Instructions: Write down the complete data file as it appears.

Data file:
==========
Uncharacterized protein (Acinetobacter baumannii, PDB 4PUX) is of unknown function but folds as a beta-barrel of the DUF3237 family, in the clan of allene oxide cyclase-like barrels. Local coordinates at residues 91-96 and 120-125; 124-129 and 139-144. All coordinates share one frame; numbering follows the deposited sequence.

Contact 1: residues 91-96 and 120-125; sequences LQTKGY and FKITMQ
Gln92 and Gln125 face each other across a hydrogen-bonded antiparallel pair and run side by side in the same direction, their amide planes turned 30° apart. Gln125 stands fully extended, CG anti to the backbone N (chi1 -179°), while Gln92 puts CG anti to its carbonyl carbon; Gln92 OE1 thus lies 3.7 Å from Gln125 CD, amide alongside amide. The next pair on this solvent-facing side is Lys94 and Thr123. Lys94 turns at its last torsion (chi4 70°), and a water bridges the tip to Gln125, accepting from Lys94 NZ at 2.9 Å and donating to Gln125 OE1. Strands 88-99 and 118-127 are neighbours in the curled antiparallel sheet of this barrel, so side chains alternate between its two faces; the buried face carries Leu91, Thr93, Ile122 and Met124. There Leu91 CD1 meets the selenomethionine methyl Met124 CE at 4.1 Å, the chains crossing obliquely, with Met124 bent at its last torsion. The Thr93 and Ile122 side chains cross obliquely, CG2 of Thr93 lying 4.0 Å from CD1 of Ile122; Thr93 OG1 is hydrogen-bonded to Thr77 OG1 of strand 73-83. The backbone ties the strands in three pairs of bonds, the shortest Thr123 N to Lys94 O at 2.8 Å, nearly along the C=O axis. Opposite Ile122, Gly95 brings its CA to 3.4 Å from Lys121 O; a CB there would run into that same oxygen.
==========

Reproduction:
Uncharacterized protein (Acinetobacter baumannii, PDB 4PUX) is of unknown function but folds as a beta-barrel of the DUF3237 family, in the clan of allene oxide cyclase-like barrels. Local coordinates at residues 91-96 and 120-125; 124-129 and 139-144. All coordinates share one frame; numbering follows the deposited sequence.

Contact 1: residues 91-96 and 120-125; sequences LQTKGY and FKITMQ
Gln92 and Gln125 face each other across a hydrogen-bonded antiparallel pair and run side by side in the same direction, their amide planes turned 30° apart. Gln125 stands fully extended, CG anti to the backbone N (chi1 -179°), while Gln92 puts CG anti to its carbonyl carbon; Gln92 OE1 thus lies 3.7 Å from Gln125 CD, amide alongside amide. The next pair on this solvent-facing side is Lys94 and Thr123. Lys94 turns at its last torsion (chi4 70°), and a water bridges the tip to Gln125, accepting from Lys94 NZ at 2.9 Å and donating to Gln125 OE1. Strands 88-99 and 118-127 are neighbours in the curled antiparallel sheet of this barrel, so side chains alternate between its two faces; the buried face carries Leu91, Thr93, Ile122 and Met124. There Leu91 CD1 meets the selenomethionine methyl Met124 CE at 4.1 Å, the chains crossing obliquely, with Met124 bent at its last torsion. The Thr93 and Ile122 side chains cross obliquely, CG2 of Thr93 lying 4.0 Å from CD1 of Ile122; Thr93 OG1 is hydrogen-bonded to Thr77 OG1 of strand 73-83. The backbone ties the strands in three pairs of bonds, the shortest Thr123 N to Lys94 O at 2.8 Å, nearly along the C=O axis. Opposite Ile122, Gly95 brings its CA to 3.4 Å from Lys121 O; a CB there would run into that same oxygen.